Multiple Family Group Therapy
at Oakleigh Treatment Center
Durham, North Carolina
©1995 By David May
He was an older man, well dressed and articulate, who had identified himself as a family member of one of our chemically dependent inpatients. Not until our closing wrap-up did he further describe himself as a pastor. His only comment in response to our customary invitation to share briefly 'What you got from the group' was, "I have felt more love in this room tonight than I have experienced in my church during my twelve years there."
After almost three years of co-facilitating our multiple family therapy group, I'm still surprised (and humbled) by the startling transformation which takes place during the ninety minutes of interaction. Each Thursday night a remarkably diverse group of folks, mostly strangers to one another at 6:15 P.M., laughs, cries, confesses, and loves its way to "family," community, healing, and hope by 7:45 P.M.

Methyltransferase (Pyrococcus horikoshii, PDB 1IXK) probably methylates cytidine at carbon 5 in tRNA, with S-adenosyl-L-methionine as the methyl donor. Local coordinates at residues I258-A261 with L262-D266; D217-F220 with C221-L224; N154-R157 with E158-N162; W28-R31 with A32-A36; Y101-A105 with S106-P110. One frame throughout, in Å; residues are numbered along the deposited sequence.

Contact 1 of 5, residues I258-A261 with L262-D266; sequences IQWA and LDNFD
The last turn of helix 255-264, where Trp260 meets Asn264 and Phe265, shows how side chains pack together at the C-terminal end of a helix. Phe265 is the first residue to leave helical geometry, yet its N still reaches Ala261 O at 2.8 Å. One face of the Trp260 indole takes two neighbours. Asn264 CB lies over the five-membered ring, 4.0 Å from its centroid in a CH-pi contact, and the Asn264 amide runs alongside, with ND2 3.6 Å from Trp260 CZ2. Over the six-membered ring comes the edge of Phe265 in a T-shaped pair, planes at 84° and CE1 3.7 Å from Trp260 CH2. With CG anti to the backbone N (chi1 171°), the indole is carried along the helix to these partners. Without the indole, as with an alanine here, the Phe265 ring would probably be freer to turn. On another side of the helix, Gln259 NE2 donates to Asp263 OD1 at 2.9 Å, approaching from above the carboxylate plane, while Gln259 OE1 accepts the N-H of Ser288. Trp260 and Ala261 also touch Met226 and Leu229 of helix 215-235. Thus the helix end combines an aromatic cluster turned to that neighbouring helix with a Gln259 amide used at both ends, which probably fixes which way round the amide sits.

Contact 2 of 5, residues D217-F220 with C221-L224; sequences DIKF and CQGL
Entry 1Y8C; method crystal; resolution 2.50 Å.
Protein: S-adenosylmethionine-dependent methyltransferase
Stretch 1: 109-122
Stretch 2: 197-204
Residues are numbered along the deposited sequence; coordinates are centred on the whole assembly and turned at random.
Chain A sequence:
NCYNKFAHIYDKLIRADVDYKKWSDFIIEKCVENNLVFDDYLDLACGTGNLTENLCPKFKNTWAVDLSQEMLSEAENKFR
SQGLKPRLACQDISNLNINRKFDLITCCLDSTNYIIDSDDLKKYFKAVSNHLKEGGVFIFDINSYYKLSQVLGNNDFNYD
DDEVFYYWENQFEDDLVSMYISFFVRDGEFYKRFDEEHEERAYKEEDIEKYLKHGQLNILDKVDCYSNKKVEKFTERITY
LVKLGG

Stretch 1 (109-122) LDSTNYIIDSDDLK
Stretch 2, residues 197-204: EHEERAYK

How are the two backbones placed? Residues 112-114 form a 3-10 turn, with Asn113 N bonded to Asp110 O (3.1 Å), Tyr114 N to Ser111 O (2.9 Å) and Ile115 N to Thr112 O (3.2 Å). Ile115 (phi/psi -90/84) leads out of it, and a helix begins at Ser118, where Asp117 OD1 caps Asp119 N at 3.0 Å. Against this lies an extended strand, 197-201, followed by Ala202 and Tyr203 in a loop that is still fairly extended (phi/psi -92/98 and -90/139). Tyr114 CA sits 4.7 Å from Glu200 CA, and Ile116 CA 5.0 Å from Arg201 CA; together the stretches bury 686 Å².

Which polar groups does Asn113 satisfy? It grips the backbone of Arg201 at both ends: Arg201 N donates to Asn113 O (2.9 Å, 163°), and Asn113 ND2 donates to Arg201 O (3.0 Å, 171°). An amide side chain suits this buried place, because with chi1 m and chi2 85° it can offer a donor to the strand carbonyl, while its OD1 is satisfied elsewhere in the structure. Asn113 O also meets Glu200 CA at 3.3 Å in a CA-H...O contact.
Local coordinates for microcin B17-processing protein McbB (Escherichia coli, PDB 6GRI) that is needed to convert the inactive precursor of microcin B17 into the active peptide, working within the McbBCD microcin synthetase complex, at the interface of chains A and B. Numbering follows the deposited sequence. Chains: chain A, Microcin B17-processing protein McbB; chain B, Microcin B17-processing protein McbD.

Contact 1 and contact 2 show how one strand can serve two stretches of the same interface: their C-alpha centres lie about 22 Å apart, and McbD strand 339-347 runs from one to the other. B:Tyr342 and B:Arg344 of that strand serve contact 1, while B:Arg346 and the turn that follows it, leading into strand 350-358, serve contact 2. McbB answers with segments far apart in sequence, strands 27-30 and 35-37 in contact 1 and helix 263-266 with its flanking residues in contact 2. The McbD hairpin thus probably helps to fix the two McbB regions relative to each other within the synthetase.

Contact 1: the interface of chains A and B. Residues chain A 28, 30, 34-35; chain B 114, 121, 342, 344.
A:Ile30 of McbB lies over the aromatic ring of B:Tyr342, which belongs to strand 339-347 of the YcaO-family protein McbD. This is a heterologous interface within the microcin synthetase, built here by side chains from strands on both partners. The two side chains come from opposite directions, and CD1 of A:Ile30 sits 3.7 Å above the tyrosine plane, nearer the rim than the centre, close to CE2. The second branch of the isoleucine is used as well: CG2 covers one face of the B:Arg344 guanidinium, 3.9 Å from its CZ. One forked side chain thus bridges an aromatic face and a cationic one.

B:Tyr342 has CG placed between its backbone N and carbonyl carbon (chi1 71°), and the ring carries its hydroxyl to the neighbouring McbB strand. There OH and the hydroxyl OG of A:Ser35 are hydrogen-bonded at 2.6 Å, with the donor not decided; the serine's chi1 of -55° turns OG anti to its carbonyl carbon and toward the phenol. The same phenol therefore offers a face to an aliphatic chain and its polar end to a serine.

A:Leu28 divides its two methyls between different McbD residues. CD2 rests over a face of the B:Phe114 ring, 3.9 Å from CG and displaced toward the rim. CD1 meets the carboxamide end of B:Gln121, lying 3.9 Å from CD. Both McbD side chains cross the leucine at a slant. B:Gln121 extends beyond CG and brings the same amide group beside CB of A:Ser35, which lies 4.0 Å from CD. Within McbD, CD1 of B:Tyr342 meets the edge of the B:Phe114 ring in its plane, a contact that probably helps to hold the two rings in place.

Because this 90-minute metamorphosis happens so frequently, my wonder, curiosity and careful observation have led me to the following conclusions:
1. When people gather out of their common pain, anger, and longing or healing, and are courageous enough to speak openly from the heart, healing takes place in all.
2. When family pain is given voice in the group community, the isolation and self-centeredness of addiction is cracked.
3. When family members hear other families unloading the spectrum of their feelings associated with addiction there is instant relief and bonding with those "who know us in our pain." The barriers of secrecy and loneliness are broken through.
4. When we speak our truth among those who long for freedom and that truth can be received without judgment, we are all transformed.